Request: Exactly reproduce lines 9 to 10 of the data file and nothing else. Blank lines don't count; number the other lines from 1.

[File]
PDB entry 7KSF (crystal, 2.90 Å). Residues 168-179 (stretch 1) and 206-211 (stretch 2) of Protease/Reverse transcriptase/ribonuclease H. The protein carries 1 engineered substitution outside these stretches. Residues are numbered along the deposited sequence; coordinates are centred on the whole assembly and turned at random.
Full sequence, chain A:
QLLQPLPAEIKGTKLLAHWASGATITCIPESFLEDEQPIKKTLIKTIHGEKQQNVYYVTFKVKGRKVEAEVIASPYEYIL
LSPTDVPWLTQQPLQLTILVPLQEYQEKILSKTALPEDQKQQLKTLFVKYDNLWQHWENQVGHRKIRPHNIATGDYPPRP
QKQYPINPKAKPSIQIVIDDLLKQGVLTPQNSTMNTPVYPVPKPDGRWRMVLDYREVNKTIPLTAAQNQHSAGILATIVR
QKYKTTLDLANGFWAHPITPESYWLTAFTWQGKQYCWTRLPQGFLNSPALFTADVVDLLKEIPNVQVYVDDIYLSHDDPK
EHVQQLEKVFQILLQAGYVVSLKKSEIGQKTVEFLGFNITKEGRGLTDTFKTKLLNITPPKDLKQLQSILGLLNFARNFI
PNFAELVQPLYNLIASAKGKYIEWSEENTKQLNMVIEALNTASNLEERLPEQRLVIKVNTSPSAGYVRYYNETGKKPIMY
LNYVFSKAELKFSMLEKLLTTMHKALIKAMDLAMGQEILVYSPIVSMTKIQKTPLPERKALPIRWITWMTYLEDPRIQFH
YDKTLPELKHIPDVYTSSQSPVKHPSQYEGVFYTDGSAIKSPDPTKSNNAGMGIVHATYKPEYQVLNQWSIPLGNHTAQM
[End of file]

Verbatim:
LNYVFSKAELKFSMLEKLLTTMHKALIKAMDLAMGQEILVYSPIVSMTKIQKTPLPERKALPIRWITWMTYLEDPRIQFH
YDKTLPELKHIPDVYTSSQSPVKHPSQYEGVFYTDGSAIKSPDPTKSNNAGMGIVHATYKPEYQVLNQWSIPLGNHTAQM